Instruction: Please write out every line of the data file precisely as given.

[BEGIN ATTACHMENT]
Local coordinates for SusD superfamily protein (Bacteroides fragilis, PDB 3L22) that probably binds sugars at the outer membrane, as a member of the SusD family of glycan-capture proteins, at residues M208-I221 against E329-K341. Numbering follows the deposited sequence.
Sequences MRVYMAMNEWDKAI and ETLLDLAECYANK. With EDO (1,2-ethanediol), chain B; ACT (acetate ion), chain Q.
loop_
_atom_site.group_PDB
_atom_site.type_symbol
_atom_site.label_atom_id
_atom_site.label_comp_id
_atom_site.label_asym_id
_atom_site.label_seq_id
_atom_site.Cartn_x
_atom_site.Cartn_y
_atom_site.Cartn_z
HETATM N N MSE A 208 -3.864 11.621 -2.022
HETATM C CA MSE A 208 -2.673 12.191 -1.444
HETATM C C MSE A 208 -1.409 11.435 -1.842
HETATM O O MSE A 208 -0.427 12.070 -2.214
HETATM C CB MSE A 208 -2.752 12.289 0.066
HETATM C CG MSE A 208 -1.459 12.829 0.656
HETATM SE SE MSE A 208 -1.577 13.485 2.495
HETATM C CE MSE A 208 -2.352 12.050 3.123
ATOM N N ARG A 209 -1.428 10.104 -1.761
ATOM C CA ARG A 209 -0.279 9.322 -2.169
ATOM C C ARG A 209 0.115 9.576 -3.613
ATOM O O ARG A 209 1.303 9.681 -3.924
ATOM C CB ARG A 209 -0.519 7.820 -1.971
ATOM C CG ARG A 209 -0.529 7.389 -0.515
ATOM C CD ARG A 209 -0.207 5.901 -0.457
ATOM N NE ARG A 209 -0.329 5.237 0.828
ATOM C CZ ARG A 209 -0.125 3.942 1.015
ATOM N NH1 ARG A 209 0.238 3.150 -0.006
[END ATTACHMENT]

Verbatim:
Local coordinates for SusD superfamily protein (Bacteroides fragilis, PDB 3L22) that probably binds sugars at the outer membrane, as a member of the SusD family of glycan-capture proteins, at residues M208-I221 against E329-K341. Numbering follows the deposited sequence.
Sequences MRVYMAMNEWDKAI and ETLLDLAECYANK. With EDO (1,2-ethanediol), chain B; ACT (acetate ion), chain Q.
loop_
_atom_site.group_PDB
_atom_site.type_symbol
_atom_site.label_atom_id
_atom_site.label_comp_id
_atom_site.label_asym_id
_atom_site.label_seq_id
_atom_site.Cartn_x
_atom_site.Cartn_y
_atom_site.Cartn_z
HETATM N N MSE A 208 -3.864 11.621 -2.022
HETATM C CA MSE A 208 -2.673 12.191 -1.444
HETATM C C MSE A 208 -1.409 11.435 -1.842
HETATM O O MSE A 208 -0.427 12.070 -2.214
HETATM C CB MSE A 208 -2.752 12.289 0.066
HETATM C CG MSE A 208 -1.459 12.829 0.656
HETATM SE SE MSE A 208 -1.577 13.485 2.495
HETATM C CE MSE A 208 -2.352 12.050 3.123
ATOM N N ARG A 209 -1.428 10.104 -1.761
ATOM C CA ARG A 209 -0.279 9.322 -2.169
ATOM C C ARG A 209 0.115 9.576 -3.613
ATOM O O ARG A 209 1.303 9.681 -3.924
ATOM C CB ARG A 209 -0.519 7.820 -1.971
ATOM C CG ARG A 209 -0.529 7.389 -0.515
ATOM C CD ARG A 209 -0.207 5.901 -0.457
ATOM N NE ARG A 209 -0.329 5.237 0.828
ATOM C CZ ARG A 209 -0.125 3.942 1.015
ATOM N NH1 ARG A 209 0.238 3.150 -0.006